By the end of the sixties, Lee began an official probe into the notion of space, materiality, and matter, which later led to Mono-ha (literally “the School of Things” in Japanese), a group to which the artist belonged, created along with likeminded intellectuals and fellow artists. Of particular concern to the group were the notions of matter and the rejection of Western modernism, as well as the denunciation of the glorified role of the artist as “creator”. Most of the Mono-ha artists worked on solo projects, and were not a “group movement” per se, its name only a title that was ascribed in retrospect to the loosely joined efforts of the various. By the early seventies however, Lee would summarise the collective’s chief concern with phenomenology, stating that “The highest level of expression is not to create something from nothing, but rather to nudge something which already exists so that the world shows up more vividly.”3
Although the artist eventually left Mono-ha behind by the early seventies, his summary of the group’s simple yet succinct inquiries of art can be felt throughout his later works. At the same time as leaving the group, Lee began formal paintings of abstraction, first creating the From Point series (1973), canvases filled with square globules of paint that diminished in thickness and size as the rows on which they were drawn progressed. Concurrently, the artist embarked upon the From Lines series (1977), which were in some ways refinements of the From Point series in their conceptualisation: long vertical lines that diminished in pigment as they progressed, creating the illusion that they were fading on the canvases upon which they are painted. To the artist, “This repetition evokes infinity.”4
Encompassing an emphasis on the original beauty of materials, his respect for but deviation from Eastern aesthetics, and a commitment to capturing time and space, Lee’s oeuvre includes works such as the two From Lines works from the present sale. The slightly earlier work, From Line (Lot 1055), features the original prototype of the artist’s markings. The slow fading of paint highlights the importance of negative and positive space in Lee’s work, an equalisation of the painted and unpainted, where both entities share a non-hierarchical relationship, working in harmony to contribute to the overall aesthetic of the work. Similar in this respect to Lucio Fontana, who shared a comparable belief in the equality between positive and negative space, Lee differs in that he identifies blank canvas as the negative space, whereas Fontana viewed his famous slashes as such. For Lee, and many other Korean artists of his generation, it is the singular brushstroke that holds immense importance in painting, signalling the full life cycle of a single stroke, which also serves as a record of time itself.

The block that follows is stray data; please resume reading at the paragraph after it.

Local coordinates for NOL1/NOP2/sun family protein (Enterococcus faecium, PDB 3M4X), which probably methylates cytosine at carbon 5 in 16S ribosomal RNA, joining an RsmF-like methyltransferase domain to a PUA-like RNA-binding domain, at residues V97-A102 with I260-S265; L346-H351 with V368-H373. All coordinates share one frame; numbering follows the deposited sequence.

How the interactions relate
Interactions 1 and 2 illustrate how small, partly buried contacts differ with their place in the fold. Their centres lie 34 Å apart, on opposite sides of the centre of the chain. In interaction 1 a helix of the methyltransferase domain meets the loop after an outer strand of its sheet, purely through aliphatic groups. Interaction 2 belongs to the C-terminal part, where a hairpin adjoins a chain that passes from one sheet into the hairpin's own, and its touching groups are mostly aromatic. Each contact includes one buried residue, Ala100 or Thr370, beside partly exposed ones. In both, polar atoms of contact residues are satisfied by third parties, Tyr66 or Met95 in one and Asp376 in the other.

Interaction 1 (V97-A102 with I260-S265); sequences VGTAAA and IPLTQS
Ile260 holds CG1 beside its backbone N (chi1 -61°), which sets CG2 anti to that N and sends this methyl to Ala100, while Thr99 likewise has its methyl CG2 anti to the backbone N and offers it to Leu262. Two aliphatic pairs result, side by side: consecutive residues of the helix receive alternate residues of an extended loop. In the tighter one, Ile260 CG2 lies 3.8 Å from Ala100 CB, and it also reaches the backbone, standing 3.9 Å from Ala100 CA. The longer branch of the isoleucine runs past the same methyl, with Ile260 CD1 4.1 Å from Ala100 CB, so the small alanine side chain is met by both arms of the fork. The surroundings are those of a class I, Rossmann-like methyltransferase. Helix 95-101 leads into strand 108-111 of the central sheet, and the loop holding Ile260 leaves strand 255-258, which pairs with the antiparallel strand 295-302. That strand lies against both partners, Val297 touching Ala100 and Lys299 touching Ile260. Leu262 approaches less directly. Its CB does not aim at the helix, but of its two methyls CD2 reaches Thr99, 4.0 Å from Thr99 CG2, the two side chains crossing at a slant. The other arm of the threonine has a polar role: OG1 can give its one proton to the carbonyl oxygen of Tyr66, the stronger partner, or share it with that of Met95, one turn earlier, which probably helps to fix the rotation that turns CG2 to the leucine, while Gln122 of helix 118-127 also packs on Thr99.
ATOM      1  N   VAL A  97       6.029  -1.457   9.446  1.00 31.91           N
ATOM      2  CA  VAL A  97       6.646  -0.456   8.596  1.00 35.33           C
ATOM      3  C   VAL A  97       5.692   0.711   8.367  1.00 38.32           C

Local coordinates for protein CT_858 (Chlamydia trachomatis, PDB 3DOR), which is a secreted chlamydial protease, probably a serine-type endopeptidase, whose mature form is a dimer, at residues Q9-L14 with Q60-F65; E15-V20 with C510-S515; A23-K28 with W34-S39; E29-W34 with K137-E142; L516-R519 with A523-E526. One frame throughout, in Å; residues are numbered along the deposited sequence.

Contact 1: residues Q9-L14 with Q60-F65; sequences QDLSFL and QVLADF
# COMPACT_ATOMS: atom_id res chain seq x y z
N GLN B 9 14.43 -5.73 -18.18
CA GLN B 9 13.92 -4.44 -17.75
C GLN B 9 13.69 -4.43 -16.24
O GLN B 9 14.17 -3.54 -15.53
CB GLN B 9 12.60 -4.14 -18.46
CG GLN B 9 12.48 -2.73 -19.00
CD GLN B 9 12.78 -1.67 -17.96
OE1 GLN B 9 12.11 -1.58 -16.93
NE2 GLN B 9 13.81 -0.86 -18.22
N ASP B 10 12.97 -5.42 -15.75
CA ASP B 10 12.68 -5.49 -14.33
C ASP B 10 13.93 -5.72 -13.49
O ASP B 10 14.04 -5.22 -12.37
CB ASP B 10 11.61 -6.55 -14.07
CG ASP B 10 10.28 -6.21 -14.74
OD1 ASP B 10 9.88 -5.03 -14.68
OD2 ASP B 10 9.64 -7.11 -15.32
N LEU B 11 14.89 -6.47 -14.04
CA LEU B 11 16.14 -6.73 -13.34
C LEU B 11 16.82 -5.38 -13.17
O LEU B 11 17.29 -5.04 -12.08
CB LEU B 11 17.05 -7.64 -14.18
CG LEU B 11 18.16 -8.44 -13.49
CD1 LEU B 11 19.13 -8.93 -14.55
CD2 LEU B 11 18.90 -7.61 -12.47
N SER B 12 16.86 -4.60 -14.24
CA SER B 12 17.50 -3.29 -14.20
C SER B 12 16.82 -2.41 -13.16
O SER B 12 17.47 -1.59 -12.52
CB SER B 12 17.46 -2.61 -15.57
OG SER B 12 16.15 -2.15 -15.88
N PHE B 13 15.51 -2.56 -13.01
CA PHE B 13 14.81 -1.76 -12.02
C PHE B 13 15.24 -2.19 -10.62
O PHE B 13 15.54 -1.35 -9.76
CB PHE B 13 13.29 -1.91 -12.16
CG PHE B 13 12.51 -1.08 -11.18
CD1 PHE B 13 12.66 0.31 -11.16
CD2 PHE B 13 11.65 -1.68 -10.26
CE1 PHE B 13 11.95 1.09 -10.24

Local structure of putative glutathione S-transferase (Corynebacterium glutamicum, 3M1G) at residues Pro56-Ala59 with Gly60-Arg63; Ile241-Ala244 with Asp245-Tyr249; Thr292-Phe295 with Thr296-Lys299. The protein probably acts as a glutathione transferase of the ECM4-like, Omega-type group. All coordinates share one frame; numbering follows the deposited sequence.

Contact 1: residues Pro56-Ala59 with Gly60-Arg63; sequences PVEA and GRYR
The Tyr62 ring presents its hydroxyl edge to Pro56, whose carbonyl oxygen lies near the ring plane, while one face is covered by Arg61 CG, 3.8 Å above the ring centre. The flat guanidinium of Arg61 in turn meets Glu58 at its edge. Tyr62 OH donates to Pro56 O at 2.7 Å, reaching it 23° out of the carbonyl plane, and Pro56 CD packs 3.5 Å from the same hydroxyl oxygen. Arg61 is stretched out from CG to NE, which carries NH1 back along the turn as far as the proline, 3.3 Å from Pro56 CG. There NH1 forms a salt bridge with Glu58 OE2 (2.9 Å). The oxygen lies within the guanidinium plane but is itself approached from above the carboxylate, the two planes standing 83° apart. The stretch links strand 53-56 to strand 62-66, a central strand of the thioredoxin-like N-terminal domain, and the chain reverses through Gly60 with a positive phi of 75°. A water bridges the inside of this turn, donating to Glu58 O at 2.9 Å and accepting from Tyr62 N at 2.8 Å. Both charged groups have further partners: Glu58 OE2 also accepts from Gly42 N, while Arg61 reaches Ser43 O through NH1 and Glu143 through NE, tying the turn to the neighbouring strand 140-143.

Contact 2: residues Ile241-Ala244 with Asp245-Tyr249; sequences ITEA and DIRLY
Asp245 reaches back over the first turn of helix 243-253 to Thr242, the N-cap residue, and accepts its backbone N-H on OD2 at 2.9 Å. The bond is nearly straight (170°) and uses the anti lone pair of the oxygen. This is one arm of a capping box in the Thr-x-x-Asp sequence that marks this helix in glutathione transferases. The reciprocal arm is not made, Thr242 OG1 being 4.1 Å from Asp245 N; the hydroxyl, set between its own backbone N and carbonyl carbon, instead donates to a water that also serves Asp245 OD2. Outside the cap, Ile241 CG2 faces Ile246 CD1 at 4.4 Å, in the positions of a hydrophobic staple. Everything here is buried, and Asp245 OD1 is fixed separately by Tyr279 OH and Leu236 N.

The interplay between negative space and the potency and omnipresence of time would continue to progress into the From Winds series in the eighties, where loose gusts of paint sporadically filled vast canvases. When one turns to the later From Line piece (Lot 1053), it is not difficult to glimpse the beginnings of From Winds. Here, the strokes take on a bamboo-like quality, each single stalk growing vertically beside the other, each a unique record of time. The proximity of each stroke can be further viewed as the fleeting overlaps of experiences, each holding spatial and temporal importance but never fully parallel. This singular preoccupation with the passage of time would remain in Lee’s oeuvre throughout his artistic career, creating works that cover a variety of form and shapes.